Posts By: Jason Sullivan

Jason Sullivan

Even erudite flies get smashed now and then for sounding too ‘school smart’. As one of many AU students not immersed in an academic social sphere, Jason’s ‘Fly on the Wall’ column seeks to aid and abet the success of others in his cohort. We won’t always be understood when we speak of what we are learning in school but we can rest assured that our education still has value.

His lighthearted approach to sociological philosophy stems from conducting field research at bush parties and working his day job reforesting the mountains of BC. Born in the city of Vancouver and raised on a farm in the Fraser Valley and an orchard in the Okanagan, he attained a diploma in Horticulture in the Creston Valley and then returned to school as a Sociology major. Today’s he’s an AU Master’s of Integrated Studies student who spends his spare time enjoying nature walks, snorkeling and reading whatever philosophical and sociological tracts capture his fancy.

Jason is fascinated with the micro-sociological thoughts and interactions that frame and demarcate our experience of daily life as well as the philosophical realm considering essential questions about what it is to be a human. It’s dense brush but Jason seeks answers where murkiness holds sway.

A Few Theoretical Influences: Louis Althusser, Isaac Asimov, Jean Baudrillard, Simone de Beauvoir, Aime Cesaire, Carol Clover, John Cummings, Kurt Cobain, Jacques Derrida, Emile Durkheim, Michel Foucault, Erving Goffman, Antonio Gramsci, Martin Heidegger, Thomas Hobbes, Agnes Martin, Karl Marx, Georg Simmel, Max Weber

Fly on the Wall—Don’t Be An Ignoramus! Is that Even Possible?

The ignoramus may be the only dinosaur that never went extinct.  Its DNA is in us all whenever we feel superior and better-informed than others.  Ironically, education itself can exacerbate this chronic condition where we become dinosaurs by resting on our intellectual laurels.  Many classes teach their disciplinary bias as though it were universally applicable… Read more »

Fly on the Wall—Out to Lunch with Munch

Edvard Munch’s painting The Scream (1893) is paradigmatic of the sudden piercing realization that something is askew in one’s life.  Maybe we feel like we don’t belong where we are or that the world is all wrong.  Perhaps the painting represents a visual answer to Hamlet’s famous line: “the time is out of joint” (Shakespeare). … Read more »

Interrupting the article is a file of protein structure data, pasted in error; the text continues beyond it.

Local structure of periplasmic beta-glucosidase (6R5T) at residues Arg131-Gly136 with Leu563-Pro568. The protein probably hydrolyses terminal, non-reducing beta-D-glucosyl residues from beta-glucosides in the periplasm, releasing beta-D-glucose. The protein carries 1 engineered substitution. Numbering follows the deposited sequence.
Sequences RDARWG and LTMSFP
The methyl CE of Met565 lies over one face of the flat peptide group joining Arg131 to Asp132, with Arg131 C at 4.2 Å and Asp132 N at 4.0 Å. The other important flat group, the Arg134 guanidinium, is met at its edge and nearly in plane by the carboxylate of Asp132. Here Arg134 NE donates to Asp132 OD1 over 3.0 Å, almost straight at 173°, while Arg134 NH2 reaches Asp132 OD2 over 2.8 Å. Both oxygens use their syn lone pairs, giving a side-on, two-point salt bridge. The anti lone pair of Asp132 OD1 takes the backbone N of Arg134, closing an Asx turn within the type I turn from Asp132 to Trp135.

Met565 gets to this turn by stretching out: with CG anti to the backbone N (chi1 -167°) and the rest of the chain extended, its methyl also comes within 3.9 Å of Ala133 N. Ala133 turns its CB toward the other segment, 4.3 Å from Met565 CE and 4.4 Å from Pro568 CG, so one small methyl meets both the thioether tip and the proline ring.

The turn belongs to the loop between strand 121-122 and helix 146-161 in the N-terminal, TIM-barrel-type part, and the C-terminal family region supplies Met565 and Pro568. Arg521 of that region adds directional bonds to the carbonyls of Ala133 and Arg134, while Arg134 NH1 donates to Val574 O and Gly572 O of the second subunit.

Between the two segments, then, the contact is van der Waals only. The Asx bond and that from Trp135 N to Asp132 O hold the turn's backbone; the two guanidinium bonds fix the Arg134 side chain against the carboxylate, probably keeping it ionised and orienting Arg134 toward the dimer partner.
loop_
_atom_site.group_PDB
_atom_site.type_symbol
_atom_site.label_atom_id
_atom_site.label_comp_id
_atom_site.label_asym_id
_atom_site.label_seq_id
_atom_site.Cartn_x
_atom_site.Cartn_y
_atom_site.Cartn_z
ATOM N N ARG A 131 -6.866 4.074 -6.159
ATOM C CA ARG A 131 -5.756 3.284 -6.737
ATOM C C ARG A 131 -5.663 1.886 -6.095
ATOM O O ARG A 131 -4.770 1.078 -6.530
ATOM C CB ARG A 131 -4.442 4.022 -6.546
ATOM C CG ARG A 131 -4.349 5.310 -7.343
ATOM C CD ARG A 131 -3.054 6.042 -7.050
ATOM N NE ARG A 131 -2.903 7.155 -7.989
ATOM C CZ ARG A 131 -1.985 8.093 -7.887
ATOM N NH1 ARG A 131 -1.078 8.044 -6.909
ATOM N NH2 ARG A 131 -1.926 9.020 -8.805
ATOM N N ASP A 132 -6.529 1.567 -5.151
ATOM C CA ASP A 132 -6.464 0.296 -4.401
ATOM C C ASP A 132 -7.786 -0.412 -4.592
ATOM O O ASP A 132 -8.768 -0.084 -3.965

Fly on the Wall—Entitlement Through the Ages

‘Entitlement: Old as the Hills’ etc Nobody wants to be called entitled, even if it’s true.  As university students we’re at risk of becoming branded with this pejorative term regardless of our age; protesting our innocence may seem of no avail.  After all, only an entitled person would complain that the label was unfair!  And… Read more »

Fly on the Wall—A Marathon of Learning

Distance education can seem like a marathon: a lot of work over a long time with the end goal seeming to recede ever-further into the distance.  Like snowshoeing through falling snow, our trail can seem, at best, nebulous.  Marathons also imply suffering rewarded with moral and physical gratification.  At AU our struggles over months and… Read more »

Fly on the Wall—Reduced to a Blurb ad Finitum

By choosing AU we’ve activated those essentially expansive impulses within us that make us who we are: special beings becoming something new and more with each day, year, and course.  Without risking sentimentality, what are dreams but concrete expressions of our pursuit of excellence?  It’s worth defining ourselves, after all, according to who we want… Read more »

Fly on the Wall—Who Are You at AU?

When Alice in Wonderland meets the caterpillar, he blows letters of diaphanous smoke into her face and asks, “who are you?” It’s an unforgettable scene in the Disney animated movie and a familiar one as others ask us about our studies.  At AU our identity enters new realms of expansion and perhaps uncertainty.  Whatever we… Read more »

Fly on the Wall—Yoga and the Rush to Enlightenment

The practice of yoga (literally yoga translates as ‘the practice’) would appear to go back millennia as an Indian tradition.  Yet, in historical terms, what we now know in the West as yoga actually parallels, only a couple decades later, the gold rush of the Yukon.  Just as modern education was wheedling its way across… Read more »

Fly on the Wall—Walking Sticks and in Another’s Shoes

John Cowper Powys’ classic novel A Glastonbury Romance illustrates how, with a little effort and some natural inclination, we can come to understand the perspective of someone else and, for a time, walk the same path with them.  At AU, that means that we need to translate our course material into digestible morsels for the… Read more »